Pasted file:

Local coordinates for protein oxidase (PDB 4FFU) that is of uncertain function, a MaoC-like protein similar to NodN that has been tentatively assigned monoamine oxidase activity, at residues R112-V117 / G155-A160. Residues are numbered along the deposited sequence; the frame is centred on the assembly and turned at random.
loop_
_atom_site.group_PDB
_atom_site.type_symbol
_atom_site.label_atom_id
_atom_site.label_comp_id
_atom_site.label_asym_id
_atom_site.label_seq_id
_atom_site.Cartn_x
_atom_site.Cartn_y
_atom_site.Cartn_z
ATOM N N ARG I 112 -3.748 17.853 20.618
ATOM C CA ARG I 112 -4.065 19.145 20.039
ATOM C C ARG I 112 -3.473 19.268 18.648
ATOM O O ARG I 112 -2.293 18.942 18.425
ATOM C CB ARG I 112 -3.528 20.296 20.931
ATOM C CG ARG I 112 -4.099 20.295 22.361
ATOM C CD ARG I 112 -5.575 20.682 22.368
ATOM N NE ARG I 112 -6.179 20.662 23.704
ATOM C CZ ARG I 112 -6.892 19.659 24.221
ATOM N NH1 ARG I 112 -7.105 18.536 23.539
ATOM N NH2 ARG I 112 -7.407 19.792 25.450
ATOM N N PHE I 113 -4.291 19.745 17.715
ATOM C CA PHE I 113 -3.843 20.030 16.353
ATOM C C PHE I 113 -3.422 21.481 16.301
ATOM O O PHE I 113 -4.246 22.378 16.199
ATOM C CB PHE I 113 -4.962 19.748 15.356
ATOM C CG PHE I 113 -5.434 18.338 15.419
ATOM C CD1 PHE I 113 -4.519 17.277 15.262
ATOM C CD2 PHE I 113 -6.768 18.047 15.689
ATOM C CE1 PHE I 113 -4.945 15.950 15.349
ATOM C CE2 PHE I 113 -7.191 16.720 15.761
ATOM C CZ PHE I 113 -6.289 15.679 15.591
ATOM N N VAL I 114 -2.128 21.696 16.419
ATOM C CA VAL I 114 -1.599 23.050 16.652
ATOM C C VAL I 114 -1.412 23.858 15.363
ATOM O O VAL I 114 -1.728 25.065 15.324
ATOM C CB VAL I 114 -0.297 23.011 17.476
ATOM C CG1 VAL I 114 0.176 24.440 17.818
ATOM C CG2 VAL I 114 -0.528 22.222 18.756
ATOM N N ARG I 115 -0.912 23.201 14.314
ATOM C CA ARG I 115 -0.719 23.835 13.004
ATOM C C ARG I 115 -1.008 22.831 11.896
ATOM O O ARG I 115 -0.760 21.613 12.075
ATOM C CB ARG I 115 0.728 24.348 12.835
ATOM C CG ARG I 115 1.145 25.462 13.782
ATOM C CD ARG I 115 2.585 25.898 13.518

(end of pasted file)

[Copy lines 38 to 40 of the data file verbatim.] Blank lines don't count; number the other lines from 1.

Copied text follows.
ATOM C CB VAL I 114 -0.297 23.011 17.476
ATOM C CG1 VAL I 114 0.176 24.440 17.818
ATOM C CG2 VAL I 114 -0.528 22.222 18.756